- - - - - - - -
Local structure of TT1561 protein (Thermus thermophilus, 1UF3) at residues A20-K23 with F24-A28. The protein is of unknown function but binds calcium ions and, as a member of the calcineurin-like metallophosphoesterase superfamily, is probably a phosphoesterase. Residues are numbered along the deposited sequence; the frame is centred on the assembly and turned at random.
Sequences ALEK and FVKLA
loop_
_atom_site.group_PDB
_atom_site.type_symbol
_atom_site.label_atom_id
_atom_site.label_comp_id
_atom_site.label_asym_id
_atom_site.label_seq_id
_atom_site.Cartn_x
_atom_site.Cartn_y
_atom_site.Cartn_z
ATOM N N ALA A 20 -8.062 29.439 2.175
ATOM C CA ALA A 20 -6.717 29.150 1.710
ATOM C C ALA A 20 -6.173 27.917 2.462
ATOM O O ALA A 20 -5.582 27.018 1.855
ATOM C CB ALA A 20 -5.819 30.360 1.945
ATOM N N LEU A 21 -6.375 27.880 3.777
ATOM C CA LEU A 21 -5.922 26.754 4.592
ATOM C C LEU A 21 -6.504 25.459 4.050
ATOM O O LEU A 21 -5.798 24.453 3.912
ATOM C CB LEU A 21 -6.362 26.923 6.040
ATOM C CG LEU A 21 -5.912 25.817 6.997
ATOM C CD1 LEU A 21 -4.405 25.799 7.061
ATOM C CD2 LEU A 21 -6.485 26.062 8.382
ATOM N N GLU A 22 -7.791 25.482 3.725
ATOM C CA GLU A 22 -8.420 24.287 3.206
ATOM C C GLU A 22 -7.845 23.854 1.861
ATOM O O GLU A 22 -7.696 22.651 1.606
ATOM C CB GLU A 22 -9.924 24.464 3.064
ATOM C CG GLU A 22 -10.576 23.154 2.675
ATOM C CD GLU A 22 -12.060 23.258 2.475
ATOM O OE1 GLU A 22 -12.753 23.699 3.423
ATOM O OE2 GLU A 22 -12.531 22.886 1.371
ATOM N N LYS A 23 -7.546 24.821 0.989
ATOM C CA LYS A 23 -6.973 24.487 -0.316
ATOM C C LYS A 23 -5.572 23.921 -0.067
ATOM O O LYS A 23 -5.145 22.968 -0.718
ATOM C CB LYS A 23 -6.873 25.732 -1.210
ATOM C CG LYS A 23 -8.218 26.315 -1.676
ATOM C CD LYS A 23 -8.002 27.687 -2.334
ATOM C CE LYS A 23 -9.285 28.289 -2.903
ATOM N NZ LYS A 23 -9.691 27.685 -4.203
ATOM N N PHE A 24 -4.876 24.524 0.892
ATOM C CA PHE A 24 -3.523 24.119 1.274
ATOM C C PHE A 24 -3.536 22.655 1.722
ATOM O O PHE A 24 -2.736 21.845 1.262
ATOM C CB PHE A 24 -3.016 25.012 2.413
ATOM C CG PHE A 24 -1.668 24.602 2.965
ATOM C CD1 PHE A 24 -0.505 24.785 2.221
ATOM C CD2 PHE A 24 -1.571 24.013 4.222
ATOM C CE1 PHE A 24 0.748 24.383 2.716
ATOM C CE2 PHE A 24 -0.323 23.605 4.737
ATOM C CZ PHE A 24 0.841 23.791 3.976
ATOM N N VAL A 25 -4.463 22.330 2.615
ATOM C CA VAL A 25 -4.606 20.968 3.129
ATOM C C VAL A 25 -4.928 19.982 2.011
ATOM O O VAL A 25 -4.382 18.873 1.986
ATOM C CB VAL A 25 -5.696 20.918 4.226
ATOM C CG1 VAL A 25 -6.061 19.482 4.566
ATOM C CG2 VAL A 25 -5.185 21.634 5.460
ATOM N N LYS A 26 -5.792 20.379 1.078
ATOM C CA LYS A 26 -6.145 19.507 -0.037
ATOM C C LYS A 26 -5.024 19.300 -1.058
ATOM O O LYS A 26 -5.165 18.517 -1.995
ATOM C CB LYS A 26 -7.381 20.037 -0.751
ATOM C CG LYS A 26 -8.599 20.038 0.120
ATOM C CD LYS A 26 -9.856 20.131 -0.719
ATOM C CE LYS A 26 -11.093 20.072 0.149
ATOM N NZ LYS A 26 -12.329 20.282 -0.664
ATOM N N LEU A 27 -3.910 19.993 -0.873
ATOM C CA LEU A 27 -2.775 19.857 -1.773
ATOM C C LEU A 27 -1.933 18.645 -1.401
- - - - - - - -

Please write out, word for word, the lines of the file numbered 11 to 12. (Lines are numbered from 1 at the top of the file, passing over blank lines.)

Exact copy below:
_atom_site.Cartn_y
_atom_site.Cartn_z